On Saturday 21st May Shetland Film Club will be screening The Pipe at the Shetland Museum and Archive at 7.30pm. Currently being screened at festivals around the world, where it is gathering a great deal of critical acclaim, this is a documentary about a small community being torn apart by the advent of a large energy project – something that may have resonance with Shetland as we continue to debate the pros and cons of the proposed wind farm.
On 29th June, 2005, five men from the township of Rossport, Co. Mayo, were imprisoned for 94 days for defying a court injunction allowing Shell Oil workers to enter their land to lay a high pressure, raw gas pipeline close to their homes. It was their contention that the Irish state had subverted the constitutional rights of its citizens in order to facilitate Shell to ‘grab’ tracts of farmland against the wishes of the landowners. In a land where the memory of British landlords survives in the psyche, Shell’s attempt to force through the pipe evoked huge emotion. The community reacted against what they saw as an aggressive ‘invasion’ from outside by blockading Shell’s multi-billion euro refinery and pipeline, bringing the project to a complete halt. The saga proved to be a public relations disaster for Shell around the world.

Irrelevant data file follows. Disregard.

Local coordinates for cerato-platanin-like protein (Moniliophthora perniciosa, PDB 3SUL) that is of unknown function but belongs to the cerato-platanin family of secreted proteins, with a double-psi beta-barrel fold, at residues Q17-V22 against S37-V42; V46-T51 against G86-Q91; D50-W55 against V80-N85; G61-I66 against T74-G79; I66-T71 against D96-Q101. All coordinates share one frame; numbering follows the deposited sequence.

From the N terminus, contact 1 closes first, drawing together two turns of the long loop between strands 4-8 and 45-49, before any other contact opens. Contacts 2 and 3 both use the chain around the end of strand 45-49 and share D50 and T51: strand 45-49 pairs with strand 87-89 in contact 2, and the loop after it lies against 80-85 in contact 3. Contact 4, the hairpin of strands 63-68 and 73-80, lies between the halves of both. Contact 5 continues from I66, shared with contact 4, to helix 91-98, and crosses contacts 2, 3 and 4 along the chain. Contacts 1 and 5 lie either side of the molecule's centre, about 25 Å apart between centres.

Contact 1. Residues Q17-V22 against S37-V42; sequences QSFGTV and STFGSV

Within a year the Irish government sent a force of over 200 police to this tiny community to break the blockade and facilitate the resumption of work on the project. In an area which previously had only one policeman, this forced removal of local people from the gates of the refinery set in train a cycle of conflict which goes on to this day.
The Pipe follows three members of this small community from a quiet rural life to the arrival of Shell into their community, and the fear and anxiety which the impending project brings. Not only are they flung into a tumultuous struggle with Shell and the state, but they are also forced to battle with elements within their own campaign who seek to divide and control, as their community is torn apart by the stresses of choosing to support or oppose the oil company. Yet, despite the seriousness of the events surrounding them, their resilience and humanity never wanes, and even in their darkest moments their wit and humour has an uncanny ability to counter the despair.
The film carries a ‘15’ certificate and tickets are available from Shetland Box Office, online at www.shetlandboxoffice.org , or by telephone on 01595 745555. Alternatively tickets can be bought in person at Shetland Box Office at Islesburgh Community Centre, online at www.shetlandboxoffice.org, by telephone on 01595 745555, or on the door on Saturday at the Museum.